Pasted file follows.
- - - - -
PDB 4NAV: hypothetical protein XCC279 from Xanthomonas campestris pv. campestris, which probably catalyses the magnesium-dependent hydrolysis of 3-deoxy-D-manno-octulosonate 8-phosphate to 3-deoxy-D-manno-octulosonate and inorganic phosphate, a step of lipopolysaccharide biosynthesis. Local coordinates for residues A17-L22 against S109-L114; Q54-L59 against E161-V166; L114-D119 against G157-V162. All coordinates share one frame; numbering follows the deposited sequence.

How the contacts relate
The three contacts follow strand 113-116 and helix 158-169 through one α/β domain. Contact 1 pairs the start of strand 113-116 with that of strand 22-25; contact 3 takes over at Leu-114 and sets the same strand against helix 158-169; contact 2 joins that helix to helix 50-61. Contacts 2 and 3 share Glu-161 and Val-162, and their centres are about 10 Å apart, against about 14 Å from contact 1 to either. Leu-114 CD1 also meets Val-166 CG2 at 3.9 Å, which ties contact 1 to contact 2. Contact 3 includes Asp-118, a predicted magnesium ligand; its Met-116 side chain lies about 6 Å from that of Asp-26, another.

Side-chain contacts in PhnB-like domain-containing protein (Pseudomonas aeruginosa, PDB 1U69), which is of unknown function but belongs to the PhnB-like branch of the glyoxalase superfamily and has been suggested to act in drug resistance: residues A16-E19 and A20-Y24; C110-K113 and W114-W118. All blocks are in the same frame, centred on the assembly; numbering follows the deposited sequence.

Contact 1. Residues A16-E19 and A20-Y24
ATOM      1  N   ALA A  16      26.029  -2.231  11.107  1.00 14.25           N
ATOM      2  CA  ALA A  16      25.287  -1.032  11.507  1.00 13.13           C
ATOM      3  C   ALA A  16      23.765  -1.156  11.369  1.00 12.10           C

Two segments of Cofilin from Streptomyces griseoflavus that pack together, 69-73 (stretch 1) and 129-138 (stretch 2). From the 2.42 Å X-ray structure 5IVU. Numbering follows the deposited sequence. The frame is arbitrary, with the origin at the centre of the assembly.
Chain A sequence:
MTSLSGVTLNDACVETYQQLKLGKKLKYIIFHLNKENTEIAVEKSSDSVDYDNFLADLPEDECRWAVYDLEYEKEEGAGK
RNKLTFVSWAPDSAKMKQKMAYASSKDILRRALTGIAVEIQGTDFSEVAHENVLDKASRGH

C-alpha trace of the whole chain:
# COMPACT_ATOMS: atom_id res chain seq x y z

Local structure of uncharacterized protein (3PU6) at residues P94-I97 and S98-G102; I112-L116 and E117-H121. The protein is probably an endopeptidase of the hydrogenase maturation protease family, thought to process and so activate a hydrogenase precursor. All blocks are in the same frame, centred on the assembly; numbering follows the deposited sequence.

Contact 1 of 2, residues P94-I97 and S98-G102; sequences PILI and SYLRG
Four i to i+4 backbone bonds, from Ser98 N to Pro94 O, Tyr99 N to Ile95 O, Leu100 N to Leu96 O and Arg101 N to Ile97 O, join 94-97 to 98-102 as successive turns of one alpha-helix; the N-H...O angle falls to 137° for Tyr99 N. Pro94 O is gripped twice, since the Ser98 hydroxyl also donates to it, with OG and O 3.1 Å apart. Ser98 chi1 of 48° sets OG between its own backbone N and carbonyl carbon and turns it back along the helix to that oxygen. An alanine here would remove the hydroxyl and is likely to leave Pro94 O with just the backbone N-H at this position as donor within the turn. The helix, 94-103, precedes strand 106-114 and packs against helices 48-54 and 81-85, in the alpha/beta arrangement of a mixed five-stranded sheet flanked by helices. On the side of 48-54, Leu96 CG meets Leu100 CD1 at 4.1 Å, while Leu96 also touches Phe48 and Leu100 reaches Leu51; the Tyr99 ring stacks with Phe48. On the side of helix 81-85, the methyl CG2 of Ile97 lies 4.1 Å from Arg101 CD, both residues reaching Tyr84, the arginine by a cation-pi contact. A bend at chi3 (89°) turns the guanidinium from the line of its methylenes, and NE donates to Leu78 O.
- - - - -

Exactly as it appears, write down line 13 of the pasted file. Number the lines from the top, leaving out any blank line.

C-alpha trace of the whole chain: